Wal-Mart Didn’t Invent the ‘Do-Over’

NEW YORK Wal-Mart’s brief and bizarre encounter with DraftFCB as its lead agency is certainly unprecedented in more ways than one. But it’s not the only notable recent short-lived client-agency relationship.

A handful of major accounts over the last decade have been awarded to agencies only to have a client rescind its decision at the 11th hour (or shortly thereafter) for various reasons.

“Some clients get nervous in the first few weeks of working with their new agency,” said one search consultant. “But I’ve never heard of someone pulling an account right after it’s been awarded.”

But it has happened, at least three times to Fallon in Minneapolis, with Domino’s Pizza, Gateway and Sun Microsystems.

In 1997, Fallon was a finalist in a Domino’s review, and after final presentations, client executives informed Fallon it had won the business. At that time, the account would have provided the shop with $7 million in annual revenue, according to agency founder Pat Fallon.

In his book, Juicing the Orange (Harvard Business School Press, 2006), Fallon describes the change of heart by the Domino’s arch-conservative founder, Tom Monaghan, whose subordinates told Fallon that Monaghan loved the agency’s creative for all of its clients.

But there was one exception: the pro bono Children’s Defense Fund account, which Monaghan wrongly believed had ties to the pro-choice movement. It did not, but Domino’s executives told Fallon it had to resign the pro-bono account in order to secure the pizza business.

“We declined the [Domino’s] business,” Fallon writes in his book, adding that doing otherwise would have sent a “chilling” signal to the agency’s staff.

Then, in February 2001, Fallon won Gateway’s then $250 million account after a review, but split with the client the same month. According to a Feb. 28, 2001 Adweek article, “Fallon broke off talks with the computer maker … in part, because Gateway intended to handle at least some of the account in-house, sources said.” A Gateway representative declined comment.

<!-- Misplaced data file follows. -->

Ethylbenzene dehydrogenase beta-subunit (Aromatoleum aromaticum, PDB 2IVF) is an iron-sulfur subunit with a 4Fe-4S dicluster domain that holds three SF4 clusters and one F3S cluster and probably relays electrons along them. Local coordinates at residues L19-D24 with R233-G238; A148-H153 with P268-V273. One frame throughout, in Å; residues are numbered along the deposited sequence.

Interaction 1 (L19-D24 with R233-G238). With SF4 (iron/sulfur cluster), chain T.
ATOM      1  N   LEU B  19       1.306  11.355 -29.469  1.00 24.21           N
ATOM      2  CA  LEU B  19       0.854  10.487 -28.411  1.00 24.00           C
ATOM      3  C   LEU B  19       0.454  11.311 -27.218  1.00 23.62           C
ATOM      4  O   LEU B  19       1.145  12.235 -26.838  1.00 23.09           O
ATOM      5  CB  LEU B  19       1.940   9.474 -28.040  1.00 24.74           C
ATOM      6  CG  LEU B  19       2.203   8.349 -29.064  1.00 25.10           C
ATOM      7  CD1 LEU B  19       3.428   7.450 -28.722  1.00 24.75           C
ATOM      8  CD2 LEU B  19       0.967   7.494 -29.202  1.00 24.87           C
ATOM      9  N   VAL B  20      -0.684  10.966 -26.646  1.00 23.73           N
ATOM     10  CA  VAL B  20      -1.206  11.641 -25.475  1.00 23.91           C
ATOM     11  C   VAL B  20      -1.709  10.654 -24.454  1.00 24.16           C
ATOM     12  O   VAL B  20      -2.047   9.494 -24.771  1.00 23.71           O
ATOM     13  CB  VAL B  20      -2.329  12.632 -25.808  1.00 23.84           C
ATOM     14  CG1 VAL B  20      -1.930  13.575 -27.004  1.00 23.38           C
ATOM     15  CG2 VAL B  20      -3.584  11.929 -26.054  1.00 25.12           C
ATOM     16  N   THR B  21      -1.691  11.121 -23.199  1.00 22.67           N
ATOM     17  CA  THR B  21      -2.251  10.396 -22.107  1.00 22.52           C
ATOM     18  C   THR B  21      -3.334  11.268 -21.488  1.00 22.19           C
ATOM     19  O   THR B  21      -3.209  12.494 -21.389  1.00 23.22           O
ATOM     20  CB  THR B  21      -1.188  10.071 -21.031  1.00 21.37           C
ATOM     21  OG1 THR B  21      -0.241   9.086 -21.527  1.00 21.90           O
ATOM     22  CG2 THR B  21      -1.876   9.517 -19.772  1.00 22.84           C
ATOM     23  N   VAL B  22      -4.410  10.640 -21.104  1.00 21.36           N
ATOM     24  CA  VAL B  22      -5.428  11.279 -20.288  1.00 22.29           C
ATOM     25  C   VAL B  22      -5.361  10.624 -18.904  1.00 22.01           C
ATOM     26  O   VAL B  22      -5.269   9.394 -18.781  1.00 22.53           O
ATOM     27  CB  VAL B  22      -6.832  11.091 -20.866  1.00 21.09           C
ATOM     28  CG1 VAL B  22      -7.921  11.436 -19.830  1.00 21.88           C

And who can forget the fits and starts of the $100 million California Lottery review that began in 2001 and lasted until 2004?

The account went from DDB in 2001 after a review, but following a series of formal protests, grievances and complaints from various other finalists in ensuing years, the California Lottery Commission held more reviews and the account turned over several more times.

After DDB, it moved to then Foote, Cone & Belding, then McCann Erickson before finally settling at BBDO in April 2004.

While California Lottery rivals the Wal-Mart review on the frustration meter, only the ONDCP scandal is on par with the recent Wal-Mart-related events for sheer drama and intrigue.

Ogilvy & Mather won the business in 1999, but after the government brought criminal charges of fraud against the agency regarding its altered employee time sheets, the account went into review in 2002. Two of the agency’s executives on the account, Thomas Early and Shona Seifert, were sentenced to prison.

FCB (which merged with Draft this past June) won the ONDCP account in October 2004 after the second review and many months of client deliberation.

Not all agency-client relationships are as abrupt as Wal-Mart and DraftFCB, but still end sooner than originally expected.

Last year, Crispin Porter + Bogusky in Miami parted with Gateway after just 10 months, and Subway left Goodby, Silverstein & Partners in San Francisco after 11 months to consolidate at independent shop MMB in Boston.

Rarely, however, does an agency resign an account after a short courtship, but even that happened in this wacky year.

Independent Dallas shop The Richards Group won a review for 21st Century, an
insurance company, in June, only to resign it a few weeks later over what shop CEO Stan Richards called “creative differences.”

Catherine Bension, who ran that process for Select Resources International, acknowledged at the time that the client was “difficult.”

Before selecting The Richards Group, Century 21 had been with Dailey & Associates in West Hollywood, Calif., for less than a year.